Thank you for the comment, Miebakagh. I think that bacteria and viruses are fascinating. They are important, too.

    • Miebakagh57 profile image

      Miebakagh Fiberesima 

      6 weeks ago from Port Harcourt, Rivers State, NIGERIA.

      Linda, your article is a study and informational. I am very interested and immersed in it. Right in my school days and at university, bacteria always fascinated me. I must agreed with you that doctors must have a good knowledge of the study of the gut bacteria. Thanks for sharing.

    working

    This website uses cookies

    As a user in the EEA, your approval is needed on a few things. To provide a better website experience, owlcation.com uses cookies (and other similar technologies) and may collect, process, and share personal data. Please choose which areas of our service you consent to our doing so.

    For more information on managing or withdrawing consents and how we handle data, visit our Privacy Policy at: https://maven.io/company/pages/privacy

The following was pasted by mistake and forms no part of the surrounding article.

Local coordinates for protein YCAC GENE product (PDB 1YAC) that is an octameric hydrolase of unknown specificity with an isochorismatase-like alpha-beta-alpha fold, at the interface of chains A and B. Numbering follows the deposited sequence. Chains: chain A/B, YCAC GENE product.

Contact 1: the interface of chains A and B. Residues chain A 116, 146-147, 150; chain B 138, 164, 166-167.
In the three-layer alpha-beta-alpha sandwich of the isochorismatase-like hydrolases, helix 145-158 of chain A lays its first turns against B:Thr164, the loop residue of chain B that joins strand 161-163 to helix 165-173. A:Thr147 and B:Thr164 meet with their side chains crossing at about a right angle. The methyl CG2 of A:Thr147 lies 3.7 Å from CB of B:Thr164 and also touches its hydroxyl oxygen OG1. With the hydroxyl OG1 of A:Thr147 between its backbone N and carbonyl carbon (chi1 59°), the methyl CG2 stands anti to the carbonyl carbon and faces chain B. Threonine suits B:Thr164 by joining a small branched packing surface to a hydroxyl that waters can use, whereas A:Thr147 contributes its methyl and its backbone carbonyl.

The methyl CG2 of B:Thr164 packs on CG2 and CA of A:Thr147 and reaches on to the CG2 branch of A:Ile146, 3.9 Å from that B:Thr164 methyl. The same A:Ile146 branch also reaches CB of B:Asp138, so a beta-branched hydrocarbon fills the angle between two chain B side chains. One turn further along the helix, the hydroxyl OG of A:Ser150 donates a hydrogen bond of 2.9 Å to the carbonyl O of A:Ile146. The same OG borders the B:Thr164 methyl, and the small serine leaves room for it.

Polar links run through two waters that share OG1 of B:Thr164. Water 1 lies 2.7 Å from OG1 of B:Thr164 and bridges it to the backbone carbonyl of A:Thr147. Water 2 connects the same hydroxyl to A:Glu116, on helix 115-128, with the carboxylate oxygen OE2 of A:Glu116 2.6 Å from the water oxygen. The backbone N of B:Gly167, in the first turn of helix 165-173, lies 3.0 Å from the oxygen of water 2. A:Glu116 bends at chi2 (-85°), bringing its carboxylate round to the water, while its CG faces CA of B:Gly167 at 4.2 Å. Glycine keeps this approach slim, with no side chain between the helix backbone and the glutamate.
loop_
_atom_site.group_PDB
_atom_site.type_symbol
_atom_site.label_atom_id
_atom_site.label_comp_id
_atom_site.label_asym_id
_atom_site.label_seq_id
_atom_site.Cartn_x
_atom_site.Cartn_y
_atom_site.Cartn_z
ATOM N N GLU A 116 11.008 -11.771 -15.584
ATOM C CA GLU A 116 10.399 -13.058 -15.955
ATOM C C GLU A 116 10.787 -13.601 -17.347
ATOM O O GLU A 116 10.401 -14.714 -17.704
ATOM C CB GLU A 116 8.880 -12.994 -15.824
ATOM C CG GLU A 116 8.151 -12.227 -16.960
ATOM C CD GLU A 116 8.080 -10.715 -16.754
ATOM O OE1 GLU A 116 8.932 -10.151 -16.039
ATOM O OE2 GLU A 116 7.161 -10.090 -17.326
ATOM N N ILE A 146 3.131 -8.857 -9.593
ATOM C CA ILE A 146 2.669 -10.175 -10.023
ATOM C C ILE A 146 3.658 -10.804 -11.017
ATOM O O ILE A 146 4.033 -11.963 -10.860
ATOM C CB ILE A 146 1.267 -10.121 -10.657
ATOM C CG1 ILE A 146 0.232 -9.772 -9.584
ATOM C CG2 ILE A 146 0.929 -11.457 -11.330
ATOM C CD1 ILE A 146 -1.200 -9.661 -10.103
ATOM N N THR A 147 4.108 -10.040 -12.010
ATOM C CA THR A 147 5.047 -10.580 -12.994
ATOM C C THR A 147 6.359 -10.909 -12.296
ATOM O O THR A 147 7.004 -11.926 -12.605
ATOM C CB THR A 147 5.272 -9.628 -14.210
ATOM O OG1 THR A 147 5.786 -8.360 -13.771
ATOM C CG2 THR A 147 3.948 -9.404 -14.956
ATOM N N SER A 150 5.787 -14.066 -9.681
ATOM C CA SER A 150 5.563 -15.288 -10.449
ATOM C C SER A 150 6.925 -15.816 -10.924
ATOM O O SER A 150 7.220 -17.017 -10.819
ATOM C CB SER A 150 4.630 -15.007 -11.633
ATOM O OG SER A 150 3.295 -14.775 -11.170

Show Details
    Necessary
    HubPages Device IDThis is used to identify particular browsers or devices when the access the service, and is used for security reasons.
    LoginThis is necessary to sign in to the HubPages Service.
    Google RecaptchaThis is used to prevent bots and spam. (Privacy Policy)
    AkismetThis is used to detect comment spam. (Privacy Policy)
    HubPages Google AnalyticsThis is used to provide data on traffic to our website, all personally identifyable data is anonymized. (Privacy Policy)
    HubPages Traffic PixelThis is used to collect data on traffic to articles and other pages on our site. Unless you are signed in to a HubPages account, all personally identifiable information is anonymized.
    Amazon Web ServicesThis is a cloud services platform that we used to host our service. (Privacy Policy)
    CloudflareThis is a cloud CDN service that we use to efficiently deliver files required for our service to operate such as javascript, cascading style sheets, images, and videos. (Privacy Policy)
    Google Hosted LibrariesJavascript software libraries such as jQuery are loaded at endpoints on the googleapis.com or gstatic.com domains, for performance and efficiency reasons. (Privacy Policy)
    Features
    Google Custom SearchThis is feature allows you to search the site. (Privacy Policy)
    Google MapsSome articles have Google Maps embedded in them. (Privacy Policy)
    Google ChartsThis is used to display charts and graphs on articles and the author center. (Privacy Policy)